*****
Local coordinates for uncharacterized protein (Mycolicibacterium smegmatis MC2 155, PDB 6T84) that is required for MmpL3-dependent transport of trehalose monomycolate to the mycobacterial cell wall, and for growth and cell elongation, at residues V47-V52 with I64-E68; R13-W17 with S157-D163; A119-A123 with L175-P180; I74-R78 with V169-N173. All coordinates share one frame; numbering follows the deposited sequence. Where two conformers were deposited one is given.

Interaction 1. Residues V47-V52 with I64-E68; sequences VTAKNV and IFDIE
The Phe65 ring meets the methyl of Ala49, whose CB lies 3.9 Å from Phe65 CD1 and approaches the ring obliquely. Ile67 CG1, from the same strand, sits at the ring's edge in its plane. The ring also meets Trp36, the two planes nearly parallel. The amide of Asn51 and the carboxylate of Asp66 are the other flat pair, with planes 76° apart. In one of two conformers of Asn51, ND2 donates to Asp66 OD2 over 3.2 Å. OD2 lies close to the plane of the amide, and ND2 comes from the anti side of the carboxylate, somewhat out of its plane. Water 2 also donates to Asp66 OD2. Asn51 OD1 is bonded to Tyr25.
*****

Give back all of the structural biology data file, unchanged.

Local coordinates for uncharacterized protein (Mycolicibacterium smegmatis MC2 155, PDB 6T84) that is required for MmpL3-dependent transport of trehalose monomycolate to the mycobacterial cell wall, and for growth and cell elongation, at residues V47-V52 with I64-E68; R13-W17 with S157-D163; A119-A123 with L175-P180; I74-R78 with V169-N173. All coordinates share one frame; numbering follows the deposited sequence. Where two conformers were deposited one is given.

Interaction 1. Residues V47-V52 with I64-E68; sequences VTAKNV and IFDIE
The Phe65 ring meets the methyl of Ala49, whose CB lies 3.9 Å from Phe65 CD1 and approaches the ring obliquely. Ile67 CG1, from the same strand, sits at the ring's edge in its plane. The ring also meets Trp36, the two planes nearly parallel. The amide of Asn51 and the carboxylate of Asp66 are the other flat pair, with planes 76° apart. In one of two conformers of Asn51, ND2 donates to Asp66 OD2 over 3.2 Å. OD2 lies close to the plane of the amide, and ND2 comes from the anti side of the carboxylate, somewhat out of its plane. Water 2 also donates to Asp66 OD2. Asn51 OD1 is bonded to Tyr25.